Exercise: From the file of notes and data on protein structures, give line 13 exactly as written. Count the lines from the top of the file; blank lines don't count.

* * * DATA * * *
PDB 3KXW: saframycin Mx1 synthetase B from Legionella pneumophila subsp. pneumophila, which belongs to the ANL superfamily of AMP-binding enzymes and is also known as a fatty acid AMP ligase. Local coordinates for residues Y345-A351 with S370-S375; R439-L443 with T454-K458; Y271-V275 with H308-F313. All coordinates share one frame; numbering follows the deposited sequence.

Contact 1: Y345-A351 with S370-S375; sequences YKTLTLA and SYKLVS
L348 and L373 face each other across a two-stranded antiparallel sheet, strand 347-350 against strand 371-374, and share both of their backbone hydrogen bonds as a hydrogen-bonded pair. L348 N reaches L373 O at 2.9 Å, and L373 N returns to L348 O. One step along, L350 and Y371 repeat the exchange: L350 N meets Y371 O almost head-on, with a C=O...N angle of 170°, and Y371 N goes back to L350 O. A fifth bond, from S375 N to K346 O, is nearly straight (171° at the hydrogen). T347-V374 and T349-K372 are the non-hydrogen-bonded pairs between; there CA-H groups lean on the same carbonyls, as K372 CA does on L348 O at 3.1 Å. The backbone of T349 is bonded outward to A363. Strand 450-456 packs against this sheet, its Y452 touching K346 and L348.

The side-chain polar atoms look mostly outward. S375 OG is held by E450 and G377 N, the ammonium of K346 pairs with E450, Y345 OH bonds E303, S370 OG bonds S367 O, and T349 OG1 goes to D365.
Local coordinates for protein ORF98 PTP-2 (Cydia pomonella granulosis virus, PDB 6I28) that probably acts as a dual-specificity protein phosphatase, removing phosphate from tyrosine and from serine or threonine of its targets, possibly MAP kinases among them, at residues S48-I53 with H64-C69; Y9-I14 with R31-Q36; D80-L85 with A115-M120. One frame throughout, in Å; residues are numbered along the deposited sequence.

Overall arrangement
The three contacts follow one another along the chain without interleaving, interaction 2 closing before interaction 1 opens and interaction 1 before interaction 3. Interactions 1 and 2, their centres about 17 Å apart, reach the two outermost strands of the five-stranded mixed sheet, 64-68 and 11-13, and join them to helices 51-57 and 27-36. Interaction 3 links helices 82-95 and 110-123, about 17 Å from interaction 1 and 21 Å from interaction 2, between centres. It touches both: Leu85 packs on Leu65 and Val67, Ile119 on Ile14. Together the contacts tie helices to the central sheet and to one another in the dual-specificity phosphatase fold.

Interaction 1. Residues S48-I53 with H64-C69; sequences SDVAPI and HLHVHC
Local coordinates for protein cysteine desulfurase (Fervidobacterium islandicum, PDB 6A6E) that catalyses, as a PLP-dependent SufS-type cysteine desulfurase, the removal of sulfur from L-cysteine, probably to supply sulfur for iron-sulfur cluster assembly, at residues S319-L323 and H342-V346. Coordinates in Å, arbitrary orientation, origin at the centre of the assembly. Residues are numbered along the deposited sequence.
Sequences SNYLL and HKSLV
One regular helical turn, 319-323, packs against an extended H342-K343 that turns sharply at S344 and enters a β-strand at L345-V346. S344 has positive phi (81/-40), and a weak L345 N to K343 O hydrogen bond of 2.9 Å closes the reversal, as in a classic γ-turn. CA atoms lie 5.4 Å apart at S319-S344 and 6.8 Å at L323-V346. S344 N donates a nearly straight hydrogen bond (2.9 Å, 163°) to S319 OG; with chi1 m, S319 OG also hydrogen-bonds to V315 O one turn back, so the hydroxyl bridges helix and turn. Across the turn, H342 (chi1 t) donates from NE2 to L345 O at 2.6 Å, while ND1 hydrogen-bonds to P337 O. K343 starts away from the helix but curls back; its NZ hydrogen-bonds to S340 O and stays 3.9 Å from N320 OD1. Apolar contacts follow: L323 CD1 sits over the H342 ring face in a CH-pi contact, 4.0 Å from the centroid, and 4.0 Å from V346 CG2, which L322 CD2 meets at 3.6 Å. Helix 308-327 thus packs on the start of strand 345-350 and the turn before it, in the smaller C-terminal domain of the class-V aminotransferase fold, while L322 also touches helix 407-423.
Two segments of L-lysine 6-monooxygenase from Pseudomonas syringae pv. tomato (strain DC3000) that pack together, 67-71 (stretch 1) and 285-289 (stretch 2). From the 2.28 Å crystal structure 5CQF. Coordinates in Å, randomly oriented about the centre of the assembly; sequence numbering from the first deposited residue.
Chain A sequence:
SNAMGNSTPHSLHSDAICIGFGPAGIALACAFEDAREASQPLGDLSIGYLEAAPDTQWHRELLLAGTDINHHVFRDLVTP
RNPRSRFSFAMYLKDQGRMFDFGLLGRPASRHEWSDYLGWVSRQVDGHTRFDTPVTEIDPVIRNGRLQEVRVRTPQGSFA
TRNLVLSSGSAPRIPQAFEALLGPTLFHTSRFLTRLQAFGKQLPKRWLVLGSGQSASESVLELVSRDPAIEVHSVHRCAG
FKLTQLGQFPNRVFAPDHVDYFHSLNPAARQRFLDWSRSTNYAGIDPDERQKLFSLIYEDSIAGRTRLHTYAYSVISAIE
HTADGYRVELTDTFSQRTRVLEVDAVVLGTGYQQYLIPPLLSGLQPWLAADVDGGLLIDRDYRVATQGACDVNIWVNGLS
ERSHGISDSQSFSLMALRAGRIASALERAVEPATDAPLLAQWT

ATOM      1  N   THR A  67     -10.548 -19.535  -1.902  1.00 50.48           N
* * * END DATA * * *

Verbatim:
Chain A sequence: